19 May Cultivating Young Readers in Communities of Poverty

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By the time my scholars enter Mott Hall Bridges Academy, many are pre-teens who are reading two or three years below grade level.  As an educator it can be a daunting task getting children who struggle with phonics and comprehension to become excited about reading, but with a little hope and key strategies you can create a culture of literacy that can cultivate a community of young readers:

  1. Classroom libraries! Give kids options by incorporating picture books, comic books, chapter books, magazines, anthologies of various genres that will peak a child’s interest and give them the power of choice.
  2. Use technology! This is perfect opportunity to use apps that allow books to be download on handheld devices or computers because we are all connected out technology. A wonderful program called MyOn has been designed to customized book choices for kids based on a quick survey that determines a kids reading level and interest.  This was extremely helpful in engaging scholars with special needs and those who are considered  at-risk and reluctant readers.
  3. Blog for thought! There are so many great blogs that cover a wide variety of topics that are quick reads and easily accessible. Whether its about empowerment, inspiration, fashion, food, love, or sports, you can find a post online with a simple google search. This not only engages readers, but can also encourage opportunities of them into writers as well.
  4. Create a space! Create an inviting and warm environment that inspires and encourages a child to read. Create a reading corner that may have a bin full of books, a carpet to establish a reading zone/area, bean bags or a sofa for comfortable seating. Don’t forget the reading lamp, it can create a library environment
  5. Let’s Read!Assign reading groups within the classroom. This can be homogenous so the teacher can provide targeted support to a specific need or heterogenous to encourage cooperative learning among peers within a classroom. Another idea is to establish a book club that could meet during lunch, after school, or on the weekends, where kids volunteer to participate and select their own books that will be read.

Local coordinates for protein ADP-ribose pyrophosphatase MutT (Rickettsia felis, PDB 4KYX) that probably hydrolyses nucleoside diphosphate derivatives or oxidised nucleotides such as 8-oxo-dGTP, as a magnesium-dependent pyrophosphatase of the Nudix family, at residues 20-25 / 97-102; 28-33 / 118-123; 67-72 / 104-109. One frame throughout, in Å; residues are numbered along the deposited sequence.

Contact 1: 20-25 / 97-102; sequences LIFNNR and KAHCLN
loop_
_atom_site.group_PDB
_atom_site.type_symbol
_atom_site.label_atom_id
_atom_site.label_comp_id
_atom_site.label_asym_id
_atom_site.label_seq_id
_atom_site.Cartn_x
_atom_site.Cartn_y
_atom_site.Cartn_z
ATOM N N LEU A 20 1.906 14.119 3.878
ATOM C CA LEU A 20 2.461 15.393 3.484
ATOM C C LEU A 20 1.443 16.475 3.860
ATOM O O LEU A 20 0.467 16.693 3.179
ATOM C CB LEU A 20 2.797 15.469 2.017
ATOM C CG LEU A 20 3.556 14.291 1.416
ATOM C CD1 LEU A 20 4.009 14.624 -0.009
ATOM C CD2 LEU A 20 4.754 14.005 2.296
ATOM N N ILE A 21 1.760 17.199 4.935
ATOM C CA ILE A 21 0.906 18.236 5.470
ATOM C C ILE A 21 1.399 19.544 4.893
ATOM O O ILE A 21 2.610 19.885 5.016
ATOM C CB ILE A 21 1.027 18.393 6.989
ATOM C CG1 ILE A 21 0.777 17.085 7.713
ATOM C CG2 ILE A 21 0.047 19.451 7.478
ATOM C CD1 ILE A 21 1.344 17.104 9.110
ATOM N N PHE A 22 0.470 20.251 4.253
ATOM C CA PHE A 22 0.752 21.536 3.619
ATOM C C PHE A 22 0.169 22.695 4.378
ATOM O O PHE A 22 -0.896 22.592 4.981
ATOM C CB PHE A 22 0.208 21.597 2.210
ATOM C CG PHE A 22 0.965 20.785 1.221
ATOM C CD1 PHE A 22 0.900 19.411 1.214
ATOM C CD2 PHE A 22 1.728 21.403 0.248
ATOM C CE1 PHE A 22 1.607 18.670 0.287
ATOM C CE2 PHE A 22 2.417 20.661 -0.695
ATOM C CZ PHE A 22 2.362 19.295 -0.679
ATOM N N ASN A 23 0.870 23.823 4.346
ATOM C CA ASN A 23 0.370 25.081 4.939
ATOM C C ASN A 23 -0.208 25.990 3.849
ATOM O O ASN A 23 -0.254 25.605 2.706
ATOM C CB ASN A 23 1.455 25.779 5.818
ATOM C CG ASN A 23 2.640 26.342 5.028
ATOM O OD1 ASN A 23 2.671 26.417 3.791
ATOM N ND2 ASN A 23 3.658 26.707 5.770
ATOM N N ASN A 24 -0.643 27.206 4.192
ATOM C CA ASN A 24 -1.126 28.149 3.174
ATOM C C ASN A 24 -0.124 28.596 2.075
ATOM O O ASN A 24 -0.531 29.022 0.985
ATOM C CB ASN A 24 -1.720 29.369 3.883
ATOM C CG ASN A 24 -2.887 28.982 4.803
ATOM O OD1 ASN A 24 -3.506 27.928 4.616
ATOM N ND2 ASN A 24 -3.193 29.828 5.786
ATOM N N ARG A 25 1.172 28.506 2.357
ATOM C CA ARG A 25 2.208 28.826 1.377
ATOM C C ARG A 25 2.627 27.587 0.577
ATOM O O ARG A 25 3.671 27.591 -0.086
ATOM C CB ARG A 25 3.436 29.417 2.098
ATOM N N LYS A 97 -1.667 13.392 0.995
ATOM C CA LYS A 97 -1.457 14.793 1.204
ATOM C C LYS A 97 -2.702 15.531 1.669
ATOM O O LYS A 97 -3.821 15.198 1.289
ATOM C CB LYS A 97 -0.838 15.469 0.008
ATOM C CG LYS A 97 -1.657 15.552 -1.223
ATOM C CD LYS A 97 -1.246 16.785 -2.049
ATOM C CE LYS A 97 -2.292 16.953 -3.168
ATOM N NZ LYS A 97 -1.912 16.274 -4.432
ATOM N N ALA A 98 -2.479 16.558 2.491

6. Time it! At minimum, have kids read 15-30 minutes of sustained reading time during the beginning of the class to build the habits of good readers and establish a culture of reading.
  7. Listen Up! Audiobooks are great way of engaging kids who struggle with reading and help to build fluency. Many textbooks offer audio text and various publishers offer audio versions of their books as well.
  8. Top Reader! Kids love to be rewarded for their great efforts, so turn their struggle into a victory.  Each reader should keep a log of reading that their parents should sign and teachers should collect.  At the end of each month the reader with the most books read can receive a prize such as certificate of achievement, ‘reader of the month’ photo, or a book they can keep of their own just as an example.
  9.  Author Connection! There are several ways to connect with an author and invite them to speak to your class. Many have Facebook, Twitter or LinkedIn accounts, as well as their own website that they use to promote their work.  Don’t be afraid to reach out ask if a school visit would be possible; in the event location may present a barrier, Google Hangouts and Skype can turn a classroom into a video conference room.
  10. Love it! When you are enthusiastic about reading and share your love for learning, it can become infectious.  Good readers did one thing–they never stopped reading.

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